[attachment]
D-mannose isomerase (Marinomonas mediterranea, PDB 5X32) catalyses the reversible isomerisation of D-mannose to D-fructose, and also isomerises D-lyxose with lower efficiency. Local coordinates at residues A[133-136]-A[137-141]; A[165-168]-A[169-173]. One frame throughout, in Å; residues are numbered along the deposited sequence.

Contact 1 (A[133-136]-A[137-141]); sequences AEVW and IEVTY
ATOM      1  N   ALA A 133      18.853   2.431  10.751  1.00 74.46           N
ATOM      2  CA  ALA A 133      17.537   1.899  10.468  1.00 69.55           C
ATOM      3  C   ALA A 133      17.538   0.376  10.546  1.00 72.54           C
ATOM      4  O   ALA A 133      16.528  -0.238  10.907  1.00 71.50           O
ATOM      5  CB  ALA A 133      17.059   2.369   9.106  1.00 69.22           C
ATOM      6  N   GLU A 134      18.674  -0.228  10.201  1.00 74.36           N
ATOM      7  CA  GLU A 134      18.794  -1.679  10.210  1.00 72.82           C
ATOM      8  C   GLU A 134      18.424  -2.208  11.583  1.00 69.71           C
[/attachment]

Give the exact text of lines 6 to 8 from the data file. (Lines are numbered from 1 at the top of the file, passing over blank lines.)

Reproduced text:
ATOM      4  O   ALA A 133      16.528  -0.238  10.907  1.00 71.50           O
ATOM      5  CB  ALA A 133      17.059   2.369   9.106  1.00 69.22           C
ATOM      6  N   GLU A 134      18.674  -0.228  10.201  1.00 74.36           N